Application of Coulomb's law to positron velocities

1. Jul 11, 2012

Aeonace32

I have an idea in which I need to manipulate a positron using an electrical field. However, in order for the problem to work, I need to make sure that the positron's kinetic energy is under 511 keV. to do this, I used Coulomb's law (F=$\frac{kQ1Q2}{r^2}$) to obtain the force. Because F = ma, I divided both sides by mass to get acceleration. I know that integrating acceleration with respect to time yields velocity. However, in this case, acceleration is not a function of time, but rather a function of distance. My goal is to obtain an equation which can give me the velocity at different distances so that I can plug the right velocity into the kinetic energy formula. Is integrating the way to solve this, and if so, how do I do it correctly?

2. Jul 11, 2012

Morgoth

$\frac{dF(x(t))}{dt}=\frac{dF(x(t))}{dx} \frac{dx(t)}{dt}$

3. Jul 11, 2012

Aeonace32

Sorry, but could you elaborate a little?

4. Jul 11, 2012

Morgoth

$a=\frac{dv}{dt}=\frac{k}{m}\frac{{Q}_{1}{Q}_{2}}{r^{2}}$

what you write is this:

$\frac{dv}{dr} \frac{dr}{dt}=\frac{k}{m}\frac{{Q}_{1}{Q}_{2}}{r^{2}}$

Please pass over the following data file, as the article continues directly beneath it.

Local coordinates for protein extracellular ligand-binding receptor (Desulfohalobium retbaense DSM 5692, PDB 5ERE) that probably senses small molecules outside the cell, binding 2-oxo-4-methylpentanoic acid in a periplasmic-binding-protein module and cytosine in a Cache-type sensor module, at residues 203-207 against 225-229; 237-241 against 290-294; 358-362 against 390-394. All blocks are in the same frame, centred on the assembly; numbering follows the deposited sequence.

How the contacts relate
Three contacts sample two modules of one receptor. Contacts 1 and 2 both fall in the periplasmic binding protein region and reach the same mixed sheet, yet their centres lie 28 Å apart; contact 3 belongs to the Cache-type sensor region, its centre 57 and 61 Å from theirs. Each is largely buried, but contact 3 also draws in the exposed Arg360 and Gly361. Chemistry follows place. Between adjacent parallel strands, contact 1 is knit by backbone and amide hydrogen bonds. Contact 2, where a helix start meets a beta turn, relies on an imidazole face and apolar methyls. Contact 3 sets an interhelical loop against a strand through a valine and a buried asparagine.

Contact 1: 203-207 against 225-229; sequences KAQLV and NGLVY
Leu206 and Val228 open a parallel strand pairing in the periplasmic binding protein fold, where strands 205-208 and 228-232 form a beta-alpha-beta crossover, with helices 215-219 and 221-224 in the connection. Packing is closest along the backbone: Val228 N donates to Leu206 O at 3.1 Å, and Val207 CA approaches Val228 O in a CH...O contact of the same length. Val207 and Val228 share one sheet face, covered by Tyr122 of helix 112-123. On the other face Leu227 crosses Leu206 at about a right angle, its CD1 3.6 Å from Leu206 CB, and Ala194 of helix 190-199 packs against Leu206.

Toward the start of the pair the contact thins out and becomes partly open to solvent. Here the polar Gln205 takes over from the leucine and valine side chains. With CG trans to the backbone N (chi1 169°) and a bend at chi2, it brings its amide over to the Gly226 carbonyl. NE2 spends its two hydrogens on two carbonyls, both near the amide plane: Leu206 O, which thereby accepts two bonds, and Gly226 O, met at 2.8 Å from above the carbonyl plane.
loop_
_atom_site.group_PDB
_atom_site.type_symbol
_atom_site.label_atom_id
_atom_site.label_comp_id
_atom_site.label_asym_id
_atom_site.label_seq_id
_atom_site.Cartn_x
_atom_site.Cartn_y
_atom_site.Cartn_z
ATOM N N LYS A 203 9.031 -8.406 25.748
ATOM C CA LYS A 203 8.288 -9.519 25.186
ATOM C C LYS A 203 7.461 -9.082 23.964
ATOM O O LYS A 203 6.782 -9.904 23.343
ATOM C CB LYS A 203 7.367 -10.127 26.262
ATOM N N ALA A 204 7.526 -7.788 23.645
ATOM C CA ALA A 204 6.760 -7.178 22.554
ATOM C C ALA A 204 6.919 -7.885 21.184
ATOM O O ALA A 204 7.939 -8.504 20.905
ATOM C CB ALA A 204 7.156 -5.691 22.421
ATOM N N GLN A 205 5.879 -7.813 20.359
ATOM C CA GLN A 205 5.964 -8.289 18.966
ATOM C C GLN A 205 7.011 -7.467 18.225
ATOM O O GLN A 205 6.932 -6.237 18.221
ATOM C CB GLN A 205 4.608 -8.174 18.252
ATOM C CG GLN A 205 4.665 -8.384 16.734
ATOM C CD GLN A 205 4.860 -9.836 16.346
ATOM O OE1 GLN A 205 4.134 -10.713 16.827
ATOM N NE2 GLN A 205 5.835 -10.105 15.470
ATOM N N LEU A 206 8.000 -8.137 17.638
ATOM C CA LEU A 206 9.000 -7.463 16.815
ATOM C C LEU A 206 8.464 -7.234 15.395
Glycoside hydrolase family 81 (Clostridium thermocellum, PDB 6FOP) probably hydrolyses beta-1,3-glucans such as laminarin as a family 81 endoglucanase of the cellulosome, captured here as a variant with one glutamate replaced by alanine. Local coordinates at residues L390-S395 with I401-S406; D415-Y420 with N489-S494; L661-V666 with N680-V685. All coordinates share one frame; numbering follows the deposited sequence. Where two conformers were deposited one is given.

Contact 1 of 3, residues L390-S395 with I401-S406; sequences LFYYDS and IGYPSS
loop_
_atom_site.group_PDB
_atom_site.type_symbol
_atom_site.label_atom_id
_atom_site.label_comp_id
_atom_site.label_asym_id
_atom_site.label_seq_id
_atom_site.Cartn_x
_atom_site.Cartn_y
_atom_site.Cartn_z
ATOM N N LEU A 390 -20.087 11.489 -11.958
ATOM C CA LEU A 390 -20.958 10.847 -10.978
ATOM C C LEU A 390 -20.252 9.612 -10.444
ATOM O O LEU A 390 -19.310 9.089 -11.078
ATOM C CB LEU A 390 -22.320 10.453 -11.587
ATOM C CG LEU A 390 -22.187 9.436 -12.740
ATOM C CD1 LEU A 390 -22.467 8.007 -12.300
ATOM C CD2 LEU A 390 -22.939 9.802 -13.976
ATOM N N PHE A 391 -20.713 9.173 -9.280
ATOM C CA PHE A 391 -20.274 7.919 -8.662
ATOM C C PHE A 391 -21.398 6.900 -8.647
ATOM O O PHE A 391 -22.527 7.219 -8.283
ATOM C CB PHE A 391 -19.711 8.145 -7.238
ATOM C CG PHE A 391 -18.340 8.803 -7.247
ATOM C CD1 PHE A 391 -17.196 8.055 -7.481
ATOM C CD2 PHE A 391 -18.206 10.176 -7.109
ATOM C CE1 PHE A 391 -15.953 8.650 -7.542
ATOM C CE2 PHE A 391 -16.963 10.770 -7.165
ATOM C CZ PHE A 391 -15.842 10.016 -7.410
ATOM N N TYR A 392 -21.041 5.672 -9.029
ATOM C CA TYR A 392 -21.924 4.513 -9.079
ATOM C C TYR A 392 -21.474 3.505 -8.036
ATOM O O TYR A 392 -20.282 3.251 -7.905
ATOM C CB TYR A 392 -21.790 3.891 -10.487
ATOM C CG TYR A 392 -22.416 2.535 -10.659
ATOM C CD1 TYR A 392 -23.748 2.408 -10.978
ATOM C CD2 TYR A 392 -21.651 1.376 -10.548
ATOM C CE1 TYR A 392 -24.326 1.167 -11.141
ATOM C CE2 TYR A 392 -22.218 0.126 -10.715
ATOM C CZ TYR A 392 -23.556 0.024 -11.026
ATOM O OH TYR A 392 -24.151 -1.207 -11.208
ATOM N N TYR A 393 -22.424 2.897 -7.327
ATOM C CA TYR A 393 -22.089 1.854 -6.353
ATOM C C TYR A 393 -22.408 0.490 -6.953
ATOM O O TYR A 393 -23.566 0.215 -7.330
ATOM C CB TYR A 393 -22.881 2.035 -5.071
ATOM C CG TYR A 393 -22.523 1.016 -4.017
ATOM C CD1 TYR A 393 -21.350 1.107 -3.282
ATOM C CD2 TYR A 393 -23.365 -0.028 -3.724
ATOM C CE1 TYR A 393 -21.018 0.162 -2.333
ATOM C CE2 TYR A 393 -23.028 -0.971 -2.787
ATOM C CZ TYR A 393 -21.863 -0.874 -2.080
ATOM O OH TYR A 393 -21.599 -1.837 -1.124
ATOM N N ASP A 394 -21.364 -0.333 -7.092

dr/dt is the velocity so:

$v \frac{dv}{dr}=\frac{k}{m}\frac{{Q}_{1}{Q}_{2}}{r^{2}}$

5. Jul 11, 2012

Staff: Mentor

You can directly get the energy by integrating the force over a distance (or using the Coulomb potential), you do not have to use any time-dependence at all for this.
As a bonus, you avoid relativistic effects in this calculation, which can influence the acceleration.

Are you sure this is the real requirement?

6. Jul 11, 2012

Aeonace32

Sorry if I'm starting to sound incompetent, but what would I do about the $\frac{dv}{dr}$

7. Jul 11, 2012

Aeonace32

@ mfb:
Thanks. The reason that I need to make sure it is under 511 keV is because if it is any higher than that, the positron-electron annihilation will start to produce heavy particles instead of energy.

8. Jul 11, 2012

Morgoth

$v \frac{dv}{dr}=\frac{k}{m}\frac{{Q}_{1}{Q}_{2}}{r^{2}}$

$\frac{1}{2} \frac{dv^{2}}{dr}=\frac{k}{m}\frac{{Q}_{1}{Q}_{2}}{r^{2}}$

$\frac{d}{dr} ( \frac{1}{2} v^{2}+\frac{k}{m}\frac{{Q}_{1}{Q}_{2}}{r} )=0$

$\frac{1}{2} v^{2}+\frac{k}{m}\frac{{Q}_{1}{Q}_{2}}{r}=const$

9. Jul 11, 2012

Aeonace32

Thanks for the information.

10. Jul 12, 2012

Staff: Mentor

If you already have positrons, they can annihilate with electrons - and the cross-section is smaller for higher energy. Very high-energetic positrons might produce gamma rays of >1 MeV somewhere, which could do pair-creation, but as you can see this already requires more than 1 MeV of energy.

11. Jul 12, 2012

Aeonace32

I see. However, the main focus is not the amount of energy generated, but rather the efficiency of matter converting into energy.